Independently of the concrete threats, women are facing if they have to flee (internal displacement as well as seeking refuge in neighbouring countries or in the EU), the Women’s International League for Peace and Freedom (WILPF) is protesting against the root causes of war and violence which force them to flee.
As war and conflicts continue to rage in many parts of the world, a women’s situation becomes more precarious. In war zones patriarchal suppression, domestic violence as well as multiple forms of sexually use and economic disempowerment are on the increase. Rape and sexually assaults are well documented weapons of war. Women and children make up the majority of refugees and internally displaced persons in Syria. Discriminative family and civil laws that subject access to passport or family documents to the approval of men within the family further hinders the capacity of women and children to leave the territory and seek asylum outside. Those who escape the Syrian conflict still face threats of sexual violence and harassment along the refugee route with nowhere to turn for protection.
CROSSING BORDERS: While attempting to cross borders, women are target of smugglers and traffickers to be sexually and economically exploited. Women refugees report a very high incidence of robbery, and the lack of money is making them very vulnerable to further exploitation, including sexual trafficking as they travel the refugee route through Europe. Being in a state of transit, women are more likely to be sold into prostitution networks, forced into early marriages and exploited into domestic servitude. Women and girls are frequently at risk of violence, sexually harassment, assault and rape by other migrants and refugees, local residents, police and authorities with no recourse to justice and legal mechanisms.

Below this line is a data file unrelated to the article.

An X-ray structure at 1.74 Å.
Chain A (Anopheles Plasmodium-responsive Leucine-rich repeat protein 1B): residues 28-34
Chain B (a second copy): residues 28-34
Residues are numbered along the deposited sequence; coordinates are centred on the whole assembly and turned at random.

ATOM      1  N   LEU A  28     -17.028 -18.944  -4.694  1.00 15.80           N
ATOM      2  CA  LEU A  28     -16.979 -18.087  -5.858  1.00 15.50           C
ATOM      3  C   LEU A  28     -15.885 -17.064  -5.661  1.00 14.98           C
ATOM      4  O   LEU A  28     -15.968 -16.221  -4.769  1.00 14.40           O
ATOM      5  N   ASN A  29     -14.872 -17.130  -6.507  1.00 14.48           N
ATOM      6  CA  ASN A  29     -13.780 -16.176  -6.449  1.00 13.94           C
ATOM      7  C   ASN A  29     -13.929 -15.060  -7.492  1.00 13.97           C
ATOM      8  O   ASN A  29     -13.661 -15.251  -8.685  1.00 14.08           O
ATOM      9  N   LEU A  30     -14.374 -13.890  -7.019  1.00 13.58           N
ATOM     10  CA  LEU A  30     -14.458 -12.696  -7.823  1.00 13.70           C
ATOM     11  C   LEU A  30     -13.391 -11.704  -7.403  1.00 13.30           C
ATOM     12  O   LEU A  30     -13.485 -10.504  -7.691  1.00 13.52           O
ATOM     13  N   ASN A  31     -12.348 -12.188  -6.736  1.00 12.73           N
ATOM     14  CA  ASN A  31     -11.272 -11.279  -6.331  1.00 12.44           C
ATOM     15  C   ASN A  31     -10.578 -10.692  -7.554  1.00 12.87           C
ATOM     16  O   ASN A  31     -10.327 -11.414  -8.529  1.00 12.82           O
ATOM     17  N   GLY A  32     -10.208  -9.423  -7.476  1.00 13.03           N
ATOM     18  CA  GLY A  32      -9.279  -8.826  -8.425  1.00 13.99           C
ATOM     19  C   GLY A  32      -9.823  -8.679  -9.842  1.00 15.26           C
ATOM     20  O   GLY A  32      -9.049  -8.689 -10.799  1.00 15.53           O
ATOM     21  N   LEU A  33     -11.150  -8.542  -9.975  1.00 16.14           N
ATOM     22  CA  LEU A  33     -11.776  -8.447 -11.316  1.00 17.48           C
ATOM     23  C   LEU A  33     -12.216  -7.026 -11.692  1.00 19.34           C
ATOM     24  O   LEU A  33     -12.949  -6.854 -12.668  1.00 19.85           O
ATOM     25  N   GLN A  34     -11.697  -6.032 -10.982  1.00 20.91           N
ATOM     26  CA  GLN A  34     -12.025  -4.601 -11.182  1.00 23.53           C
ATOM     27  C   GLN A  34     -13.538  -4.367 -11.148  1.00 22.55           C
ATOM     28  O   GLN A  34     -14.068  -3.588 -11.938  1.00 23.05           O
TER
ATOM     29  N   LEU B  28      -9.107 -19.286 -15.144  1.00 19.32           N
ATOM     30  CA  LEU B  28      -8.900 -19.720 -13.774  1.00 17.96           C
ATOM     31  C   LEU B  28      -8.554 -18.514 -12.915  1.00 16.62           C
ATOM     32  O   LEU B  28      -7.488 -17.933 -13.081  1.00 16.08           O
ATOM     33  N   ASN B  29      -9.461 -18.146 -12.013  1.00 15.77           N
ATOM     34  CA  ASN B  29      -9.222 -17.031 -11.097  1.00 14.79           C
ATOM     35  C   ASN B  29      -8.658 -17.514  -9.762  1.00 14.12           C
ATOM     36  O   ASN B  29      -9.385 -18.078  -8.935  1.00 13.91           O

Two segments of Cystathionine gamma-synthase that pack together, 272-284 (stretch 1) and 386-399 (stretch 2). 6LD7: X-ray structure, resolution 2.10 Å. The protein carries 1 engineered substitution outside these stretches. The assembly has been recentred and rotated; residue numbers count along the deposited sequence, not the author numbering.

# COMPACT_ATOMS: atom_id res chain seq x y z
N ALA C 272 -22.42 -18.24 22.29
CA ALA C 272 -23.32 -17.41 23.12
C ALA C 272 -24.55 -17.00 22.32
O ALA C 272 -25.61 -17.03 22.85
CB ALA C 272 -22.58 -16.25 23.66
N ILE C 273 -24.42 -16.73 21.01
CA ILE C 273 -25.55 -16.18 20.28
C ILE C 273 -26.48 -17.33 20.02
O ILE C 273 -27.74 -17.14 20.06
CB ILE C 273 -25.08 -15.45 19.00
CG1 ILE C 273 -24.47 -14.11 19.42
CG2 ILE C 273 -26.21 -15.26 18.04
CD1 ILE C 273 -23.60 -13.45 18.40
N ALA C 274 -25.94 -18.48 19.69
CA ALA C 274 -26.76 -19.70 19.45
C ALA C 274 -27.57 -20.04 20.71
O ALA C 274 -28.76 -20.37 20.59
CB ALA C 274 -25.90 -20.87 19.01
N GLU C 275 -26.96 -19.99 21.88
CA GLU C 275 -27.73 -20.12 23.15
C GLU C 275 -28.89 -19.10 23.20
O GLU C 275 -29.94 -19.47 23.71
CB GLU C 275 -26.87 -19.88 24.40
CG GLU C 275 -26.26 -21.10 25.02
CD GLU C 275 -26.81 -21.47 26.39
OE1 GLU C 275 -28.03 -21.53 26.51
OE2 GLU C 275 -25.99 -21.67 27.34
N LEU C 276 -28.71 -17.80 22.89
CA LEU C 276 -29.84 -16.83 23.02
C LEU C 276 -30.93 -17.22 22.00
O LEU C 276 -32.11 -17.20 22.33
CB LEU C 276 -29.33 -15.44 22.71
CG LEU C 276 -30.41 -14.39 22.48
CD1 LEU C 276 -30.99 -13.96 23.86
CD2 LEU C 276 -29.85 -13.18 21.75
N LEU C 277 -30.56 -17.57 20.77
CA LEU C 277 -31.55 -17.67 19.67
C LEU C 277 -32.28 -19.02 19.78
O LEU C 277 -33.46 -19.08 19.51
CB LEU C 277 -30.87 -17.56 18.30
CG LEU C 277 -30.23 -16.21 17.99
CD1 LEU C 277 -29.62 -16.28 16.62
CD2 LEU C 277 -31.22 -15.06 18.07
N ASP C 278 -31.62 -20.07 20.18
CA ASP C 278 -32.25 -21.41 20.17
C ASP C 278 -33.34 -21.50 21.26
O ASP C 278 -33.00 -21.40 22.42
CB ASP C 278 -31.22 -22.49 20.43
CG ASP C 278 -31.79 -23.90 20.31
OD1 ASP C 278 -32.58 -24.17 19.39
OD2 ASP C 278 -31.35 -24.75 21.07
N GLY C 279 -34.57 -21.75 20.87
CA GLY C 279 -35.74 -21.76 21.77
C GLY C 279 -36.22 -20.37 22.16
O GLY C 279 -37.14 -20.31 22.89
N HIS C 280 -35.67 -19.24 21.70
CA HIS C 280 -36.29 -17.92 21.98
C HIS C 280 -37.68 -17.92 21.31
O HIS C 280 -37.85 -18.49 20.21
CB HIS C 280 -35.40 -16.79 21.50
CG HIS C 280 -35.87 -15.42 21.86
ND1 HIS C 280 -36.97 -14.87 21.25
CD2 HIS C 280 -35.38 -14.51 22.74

Throughout the Balkans refugee women complain of inflated prices for basic needs; all too often local individuals are exploiting the situation of the refugees for their own gains. Basic security, which is supposed to be provided by local authorities in countries along the refugee route, ranges from very limited to almost non-existent – and police sometimes are a part of the problem in that they ignore incidences of exploitation or violence or are themselves perpetrating these crimes.
ARRIVING AT EU BORDERS: A basic lack of fundamental rights at EU borders and subsequently in detention centres is the reason why an alarming number of cases of women abused by aid-workers and guard has been reported. Women and children are cramped, without separate washrooms for women and men, and without secure and separate sleeping areas. Furthermore, the masculinisation of the humanitarian sector and the asylum system are a crucial factor that leads to sexually re-victimisation and re-traumatisation of women who have already experienced male violence. European states fail to establish minimum standards of getting sensitive emergency measures and responses: female interpreters, safe rooms, information on their rights and complaint mechanisms.